THREATENED SPECIES -- Greater sage-grouse and western gray squirrels will remain on the state’s threatened species list and snowy plovers and northern spotted owls on the state’s endangered species list, according to a vote by the the Washington Fish and Wildlife Commission.
The commission took action on the protective status of the four species during a public meeting Friday and Saturday in Olympia, the state Fish and Wildlife Department reports. The department recommended keeping the four species at their current protective status.
Both greater sage-grouse and western gray squirrels have seen their ranges shrink over time and continue to face several threats including the loss of habitat. The current populations of sage-grouse and squirrels are not at levels that would allow the department to reclassify either species.
The snowy plover is a small bird that lives mostly in coastal areas of Washington. Although the snowy plover population appears to be increasing on the west coast, the population in Washington is still small.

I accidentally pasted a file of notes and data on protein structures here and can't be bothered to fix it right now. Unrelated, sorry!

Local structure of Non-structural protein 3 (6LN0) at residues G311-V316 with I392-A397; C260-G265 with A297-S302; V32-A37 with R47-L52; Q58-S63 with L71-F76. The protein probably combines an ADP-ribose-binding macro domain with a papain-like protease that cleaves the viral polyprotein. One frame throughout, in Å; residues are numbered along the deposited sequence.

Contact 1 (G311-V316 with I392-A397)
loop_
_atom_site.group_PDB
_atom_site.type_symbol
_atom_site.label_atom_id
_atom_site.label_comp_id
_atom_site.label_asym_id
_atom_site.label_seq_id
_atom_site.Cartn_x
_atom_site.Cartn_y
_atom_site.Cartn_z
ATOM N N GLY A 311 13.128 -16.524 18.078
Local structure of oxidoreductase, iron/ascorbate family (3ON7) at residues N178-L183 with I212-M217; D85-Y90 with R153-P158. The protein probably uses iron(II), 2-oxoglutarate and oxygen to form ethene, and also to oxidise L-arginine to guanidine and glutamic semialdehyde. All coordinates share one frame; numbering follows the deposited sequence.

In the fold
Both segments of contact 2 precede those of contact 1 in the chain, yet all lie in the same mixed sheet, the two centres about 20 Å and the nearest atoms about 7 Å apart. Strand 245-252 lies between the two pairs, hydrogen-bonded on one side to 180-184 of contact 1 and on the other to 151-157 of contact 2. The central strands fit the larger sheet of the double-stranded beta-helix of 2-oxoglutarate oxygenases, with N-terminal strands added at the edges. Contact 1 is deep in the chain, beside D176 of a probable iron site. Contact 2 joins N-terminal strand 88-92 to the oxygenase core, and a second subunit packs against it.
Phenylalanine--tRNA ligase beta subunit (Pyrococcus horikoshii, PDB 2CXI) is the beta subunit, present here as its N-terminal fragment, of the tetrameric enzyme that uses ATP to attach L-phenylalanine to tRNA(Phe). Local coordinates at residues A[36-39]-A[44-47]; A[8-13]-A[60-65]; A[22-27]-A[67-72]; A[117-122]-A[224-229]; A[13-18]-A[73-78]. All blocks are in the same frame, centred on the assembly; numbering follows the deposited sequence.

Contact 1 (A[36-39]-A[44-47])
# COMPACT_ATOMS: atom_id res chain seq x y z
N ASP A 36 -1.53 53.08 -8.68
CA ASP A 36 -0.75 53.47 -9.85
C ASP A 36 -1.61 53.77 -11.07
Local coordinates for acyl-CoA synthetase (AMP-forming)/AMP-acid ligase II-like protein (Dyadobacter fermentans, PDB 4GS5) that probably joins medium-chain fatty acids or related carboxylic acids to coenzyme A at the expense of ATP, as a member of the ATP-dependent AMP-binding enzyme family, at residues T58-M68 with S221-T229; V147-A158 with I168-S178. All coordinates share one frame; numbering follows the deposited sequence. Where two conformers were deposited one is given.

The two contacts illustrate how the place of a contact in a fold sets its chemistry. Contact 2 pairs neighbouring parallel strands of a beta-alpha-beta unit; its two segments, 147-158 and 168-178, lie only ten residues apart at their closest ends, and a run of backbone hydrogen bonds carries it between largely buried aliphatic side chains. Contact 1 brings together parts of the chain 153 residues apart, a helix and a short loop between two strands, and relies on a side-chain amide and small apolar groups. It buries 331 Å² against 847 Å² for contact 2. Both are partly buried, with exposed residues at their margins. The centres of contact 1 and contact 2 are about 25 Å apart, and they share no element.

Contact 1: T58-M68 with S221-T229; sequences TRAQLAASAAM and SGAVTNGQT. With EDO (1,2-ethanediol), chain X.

The northern spotted owl lives in mature and old coniferous forests in Washington and was listed as an endangered species in 1988. Habitat loss and competition with the closely related barred owl is contributing to the continued population decline of spotted owls in Washington.
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In other business, the commission received a briefing on 10 proposals to acquire land for fish and wildlife habitat and public recreation. WDFW will seek potential funding from state and federal grants for approved projects later this year. Five of the proposals are on the western half of Washington and five are on the East Side.
Kittitas County proposal:
Lincoln County proposals:
Walla Walla County propoal:
The commission also received briefing and took public comments on salmon management actions over the past year in Grays Harbor and Willapa Bay as well as in-season management of Hood Canal chum salmon.